About a month back, you may recall that Quicksilver Resources (NYSE:KWK) was getting whacked. The crude credit crunch victim saw the limit of its reserve-based revolving credit line maintained at $1.2 billion, but the fees on that facility got hiked to less accommodating levels.

Concerns about the company's liquidity have dogged the stock for a while now. The firm does have one of the more enviable hedge positions among natural gas E&Ps, with about 75% hedged for the rest of the year at something like twice the current spot price, but Quicksilver's debt load is definitely on the heavy side.

Interestingly, a significant chunk of that debt is attributable to last year's $1.3 billion acquisition of a Barnett Shale property. That's exactly the asset that Quicksilver is now joint venturing with Italian oil major Eni (NYSE:E) to help pay down debt. Investors are bidding up the share price today, so someone likes this deal. Let's see if Quicksilver deserves the applause.

In its preliminary purchase allocation, Quicksilver has attributed $793 million of its total purchase price to proved reserves, which were pegged at 350 billion cubic feet (Bcf) of natural gas at the time of acquisition. By that math, they paid around $2.27 per thousand cubic feet (mcf). Not too bad.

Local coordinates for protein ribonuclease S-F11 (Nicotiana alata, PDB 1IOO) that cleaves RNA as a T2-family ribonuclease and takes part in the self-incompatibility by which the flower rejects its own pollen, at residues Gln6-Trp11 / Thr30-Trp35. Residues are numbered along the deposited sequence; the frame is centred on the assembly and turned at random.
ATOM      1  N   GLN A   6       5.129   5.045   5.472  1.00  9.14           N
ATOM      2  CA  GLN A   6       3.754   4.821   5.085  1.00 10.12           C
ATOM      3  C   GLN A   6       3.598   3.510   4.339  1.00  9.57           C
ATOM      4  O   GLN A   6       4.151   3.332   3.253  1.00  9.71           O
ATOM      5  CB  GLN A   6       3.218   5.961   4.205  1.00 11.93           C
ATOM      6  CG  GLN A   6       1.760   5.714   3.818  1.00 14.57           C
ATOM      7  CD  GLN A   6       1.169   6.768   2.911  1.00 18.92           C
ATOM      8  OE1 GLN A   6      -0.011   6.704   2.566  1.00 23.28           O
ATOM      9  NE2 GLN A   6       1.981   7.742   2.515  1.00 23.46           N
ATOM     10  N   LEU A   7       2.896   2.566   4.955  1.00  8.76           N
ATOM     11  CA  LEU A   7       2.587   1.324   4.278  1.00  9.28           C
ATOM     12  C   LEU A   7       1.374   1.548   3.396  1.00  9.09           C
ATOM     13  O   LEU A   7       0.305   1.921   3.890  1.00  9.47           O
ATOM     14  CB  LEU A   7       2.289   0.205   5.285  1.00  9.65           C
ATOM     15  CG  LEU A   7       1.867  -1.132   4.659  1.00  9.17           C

Now, Quicksilver is selling a 27.5% stake in the property to Eni for $280 million. That includes 131 billion cubic feet of proved reserves, for a sale price of about $2.14/mcf. So right off the bat, it doesn't look like Quicksilver is following Denbury Resources (NYSE:DNR) into Barnett fire sale territory. When you consider that Eni will also be helping fund some $200 million in development drilling over the next several years, this starts to look like a fine arrangement for the rather strapped independent.

At the end of the day, this joint venture isn't as strong as the Chesapeake Energy (NYSE:CHK) deals that see partners like Plains Exploration & Production (NYSE:PXP) and BP (NYSE:BP) footing a disproportionate share of the drilling costs up front, but it's a step in the right direction for Quicksilver.

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Fool contributor Toby Shute doesn't have a position in any company mentioned. Check out his CAPS profile or follow his articles using Twitter or RSS. The Motley Fool has a disclosure policy.